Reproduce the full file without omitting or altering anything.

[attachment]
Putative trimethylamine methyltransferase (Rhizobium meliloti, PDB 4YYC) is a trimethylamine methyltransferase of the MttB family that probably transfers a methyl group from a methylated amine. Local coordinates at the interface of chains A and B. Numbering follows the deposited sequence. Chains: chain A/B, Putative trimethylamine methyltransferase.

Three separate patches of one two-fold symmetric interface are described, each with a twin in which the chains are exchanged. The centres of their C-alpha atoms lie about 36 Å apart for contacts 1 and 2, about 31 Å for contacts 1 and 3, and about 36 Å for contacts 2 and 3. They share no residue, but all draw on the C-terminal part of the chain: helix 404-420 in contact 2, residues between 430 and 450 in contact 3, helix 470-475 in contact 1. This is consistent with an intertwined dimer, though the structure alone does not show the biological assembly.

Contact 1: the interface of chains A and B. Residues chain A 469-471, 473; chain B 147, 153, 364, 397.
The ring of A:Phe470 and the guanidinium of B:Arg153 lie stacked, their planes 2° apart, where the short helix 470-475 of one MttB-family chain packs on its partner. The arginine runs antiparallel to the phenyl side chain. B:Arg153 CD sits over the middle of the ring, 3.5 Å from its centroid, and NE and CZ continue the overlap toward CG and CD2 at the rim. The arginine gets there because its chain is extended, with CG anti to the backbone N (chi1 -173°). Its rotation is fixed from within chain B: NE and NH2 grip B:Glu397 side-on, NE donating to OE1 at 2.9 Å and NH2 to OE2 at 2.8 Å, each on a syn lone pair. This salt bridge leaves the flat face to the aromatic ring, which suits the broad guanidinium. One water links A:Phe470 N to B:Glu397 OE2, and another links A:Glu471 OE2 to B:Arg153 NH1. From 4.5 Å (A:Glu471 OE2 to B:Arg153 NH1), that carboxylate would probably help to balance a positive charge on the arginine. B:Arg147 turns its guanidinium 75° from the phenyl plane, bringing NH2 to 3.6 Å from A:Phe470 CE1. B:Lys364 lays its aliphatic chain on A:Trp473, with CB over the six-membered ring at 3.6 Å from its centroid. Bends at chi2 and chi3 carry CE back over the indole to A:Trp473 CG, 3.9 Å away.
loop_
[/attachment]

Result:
Putative trimethylamine methyltransferase (Rhizobium meliloti, PDB 4YYC) is a trimethylamine methyltransferase of the MttB family that probably transfers a methyl group from a methylated amine. Local coordinates at the interface of chains A and B. Numbering follows the deposited sequence. Chains: chain A/B, Putative trimethylamine methyltransferase.

Three separate patches of one two-fold symmetric interface are described, each with a twin in which the chains are exchanged. The centres of their C-alpha atoms lie about 36 Å apart for contacts 1 and 2, about 31 Å for contacts 1 and 3, and about 36 Å for contacts 2 and 3. They share no residue, but all draw on the C-terminal part of the chain: helix 404-420 in contact 2, residues between 430 and 450 in contact 3, helix 470-475 in contact 1. This is consistent with an intertwined dimer, though the structure alone does not show the biological assembly.

Contact 1: the interface of chains A and B. Residues chain A 469-471, 473; chain B 147, 153, 364, 397.
The ring of A:Phe470 and the guanidinium of B:Arg153 lie stacked, their planes 2° apart, where the short helix 470-475 of one MttB-family chain packs on its partner. The arginine runs antiparallel to the phenyl side chain. B:Arg153 CD sits over the middle of the ring, 3.5 Å from its centroid, and NE and CZ continue the overlap toward CG and CD2 at the rim. The arginine gets there because its chain is extended, with CG anti to the backbone N (chi1 -173°). Its rotation is fixed from within chain B: NE and NH2 grip B:Glu397 side-on, NE donating to OE1 at 2.9 Å and NH2 to OE2 at 2.8 Å, each on a syn lone pair. This salt bridge leaves the flat face to the aromatic ring, which suits the broad guanidinium. One water links A:Phe470 N to B:Glu397 OE2, and another links A:Glu471 OE2 to B:Arg153 NH1. From 4.5 Å (A:Glu471 OE2 to B:Arg153 NH1), that carboxylate would probably help to balance a positive charge on the arginine. B:Arg147 turns its guanidinium 75° from the phenyl plane, bringing NH2 to 3.6 Å from A:Phe470 CE1. B:Lys364 lays its aliphatic chain on A:Trp473, with CB over the six-membered ring at 3.6 Å from its centroid. Bends at chi2 and chi3 carry CE back over the indole to A:Trp473 CG, 3.9 Å away.
loop_